On 3 January 1916 Noel Hodgson turned 23 years old. It was a Monday and a working day for the battalion. At 9 am ‘C’ company – now officially known as ‘No. III’ – paraded and marched away to Talmas, some 11 miles north of Amiens, to work under the Royal Engineers. This set the pattern for the rest of the month. A week or so later ‘D’ company was also claimed for engineering work, leaving the rest of the battalion at Ailly-sur-Somme, occupied with route marches, rifle practice and training in attack formations. But not Hodgson. Towards the end of 1915 he had been given command of a new Headquarters Company, consisting of 170 men and two other officers. They were the specialists of the battalion: his own bombers, the machine gunners and signallers. While the other companies were kept busy with general duties and training, HQ company concentrated on their own particular skills.
They did march, though. Often over long distances for no reason they could discern. The day after his birthday the battalion marched 25 km to Ailly-le-Haut-Clocher. They were on the road all day; the officers of ‘B’ company amused themselves by composing limericks about one another, with a blood orange as the prize. Noel Hodgson told one of their friends in England that he was reminded of a time before France, when they were ordered to march from Alton to Winchester, only to be sent back to Alton again. This was quite home-like, he said, and sure enough, on 9 January the order came to march back to Ailly-sur-Somme and their previous billets.
Among his friends there was a sense that he had missed out; that he deserved more from the army after all that had happened at Loos and in the weeks that followed. This was part of a general feeling – unease, perhaps, resentment is too strong – that almost all the company commands and other positions left vacant by the casualties of Loos had gone to officers new to the battalion and to France. Sympathy from the others focused on Hodgson; if he minded for himself, he never said. He was frustrated for the others who had proved themselves at Loos and were still 2nd Lieutenants, commanded by new and less experienced men. But as Bombing Officer, Scout Officer, Officer in charge of Athletics, Mess President, and commander of the small HQ company, he did have plenty of responsibility if no actual promotion, and his time was very full. And January brought him one mark of official recognition which pleased everyone: the Military Cross, announced in the London Gazette on 14 January.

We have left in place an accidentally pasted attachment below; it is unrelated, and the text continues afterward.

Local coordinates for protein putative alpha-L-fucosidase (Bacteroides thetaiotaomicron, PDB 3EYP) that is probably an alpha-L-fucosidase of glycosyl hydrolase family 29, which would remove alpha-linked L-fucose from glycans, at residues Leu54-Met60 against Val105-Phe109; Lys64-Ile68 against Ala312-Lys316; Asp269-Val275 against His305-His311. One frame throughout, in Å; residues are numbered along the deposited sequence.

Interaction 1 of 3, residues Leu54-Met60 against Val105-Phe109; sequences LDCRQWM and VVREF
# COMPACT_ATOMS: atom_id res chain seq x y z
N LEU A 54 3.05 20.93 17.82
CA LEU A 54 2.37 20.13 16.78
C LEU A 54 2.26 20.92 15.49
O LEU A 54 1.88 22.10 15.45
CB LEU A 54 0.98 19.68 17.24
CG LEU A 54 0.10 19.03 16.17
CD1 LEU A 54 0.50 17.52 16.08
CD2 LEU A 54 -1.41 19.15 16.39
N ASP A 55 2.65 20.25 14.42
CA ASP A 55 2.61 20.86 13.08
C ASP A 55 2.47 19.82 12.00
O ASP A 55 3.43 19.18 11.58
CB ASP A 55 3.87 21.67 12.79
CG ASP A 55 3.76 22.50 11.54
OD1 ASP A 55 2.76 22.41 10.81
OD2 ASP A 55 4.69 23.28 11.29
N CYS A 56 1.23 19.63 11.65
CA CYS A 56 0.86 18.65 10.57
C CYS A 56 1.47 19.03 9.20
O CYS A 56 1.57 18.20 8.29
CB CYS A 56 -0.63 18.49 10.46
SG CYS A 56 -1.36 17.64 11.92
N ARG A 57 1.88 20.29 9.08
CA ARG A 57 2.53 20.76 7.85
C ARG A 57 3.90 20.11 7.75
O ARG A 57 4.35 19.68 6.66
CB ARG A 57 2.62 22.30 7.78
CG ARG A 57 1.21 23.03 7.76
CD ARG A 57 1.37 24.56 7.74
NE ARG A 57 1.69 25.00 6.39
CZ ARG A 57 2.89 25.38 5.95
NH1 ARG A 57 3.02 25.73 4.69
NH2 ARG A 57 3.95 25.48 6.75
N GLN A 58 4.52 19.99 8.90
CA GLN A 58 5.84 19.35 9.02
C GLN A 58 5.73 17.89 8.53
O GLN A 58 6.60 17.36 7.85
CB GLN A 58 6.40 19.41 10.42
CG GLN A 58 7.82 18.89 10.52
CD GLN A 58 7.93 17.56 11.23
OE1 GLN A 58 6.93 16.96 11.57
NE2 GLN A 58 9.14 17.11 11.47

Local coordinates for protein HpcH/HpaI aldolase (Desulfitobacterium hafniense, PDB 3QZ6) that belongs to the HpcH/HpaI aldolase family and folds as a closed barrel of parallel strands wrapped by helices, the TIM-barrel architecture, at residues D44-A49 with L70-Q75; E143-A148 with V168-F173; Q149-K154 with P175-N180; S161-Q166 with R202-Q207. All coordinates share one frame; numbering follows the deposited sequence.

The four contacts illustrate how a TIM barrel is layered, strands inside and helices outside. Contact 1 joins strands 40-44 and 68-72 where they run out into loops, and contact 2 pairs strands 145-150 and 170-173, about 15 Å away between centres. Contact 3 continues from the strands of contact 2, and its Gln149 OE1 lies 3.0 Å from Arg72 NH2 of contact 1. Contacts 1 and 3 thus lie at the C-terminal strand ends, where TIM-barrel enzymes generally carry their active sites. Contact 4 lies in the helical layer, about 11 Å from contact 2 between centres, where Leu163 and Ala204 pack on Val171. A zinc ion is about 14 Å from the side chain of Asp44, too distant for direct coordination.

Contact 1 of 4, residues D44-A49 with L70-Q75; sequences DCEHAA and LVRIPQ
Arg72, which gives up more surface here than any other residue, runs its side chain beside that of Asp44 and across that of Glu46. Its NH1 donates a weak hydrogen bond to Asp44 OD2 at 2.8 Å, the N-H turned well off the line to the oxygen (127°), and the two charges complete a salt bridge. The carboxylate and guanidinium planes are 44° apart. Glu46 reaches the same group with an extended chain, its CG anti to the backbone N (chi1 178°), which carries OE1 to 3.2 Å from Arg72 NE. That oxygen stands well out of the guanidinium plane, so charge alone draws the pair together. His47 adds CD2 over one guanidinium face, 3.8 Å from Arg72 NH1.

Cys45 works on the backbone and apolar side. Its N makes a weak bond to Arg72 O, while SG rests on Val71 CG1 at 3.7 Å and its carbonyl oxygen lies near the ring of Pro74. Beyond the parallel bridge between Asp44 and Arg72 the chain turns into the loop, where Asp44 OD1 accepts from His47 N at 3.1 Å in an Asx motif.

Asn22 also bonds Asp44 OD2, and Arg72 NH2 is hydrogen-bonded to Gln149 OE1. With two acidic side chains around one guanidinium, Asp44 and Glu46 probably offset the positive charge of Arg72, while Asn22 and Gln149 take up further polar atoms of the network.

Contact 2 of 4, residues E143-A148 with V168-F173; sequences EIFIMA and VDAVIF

No citation came with the award. It was published in an honours list, simply ‘for distinguished services in the field’; in the event he would never see or touch the medal itself. But he wore the ribbon on his tunic and it meant a lot to him, though he also laughed at himself for minding. The prose accounts of life at the front which he wrote with increasing frequency from this time onwards often featured the medal ribbon. A few weeks after the award was announced his tunic was drying over the stove when it caught fire; he told his sister that he had to resort to gambling to make good the loss.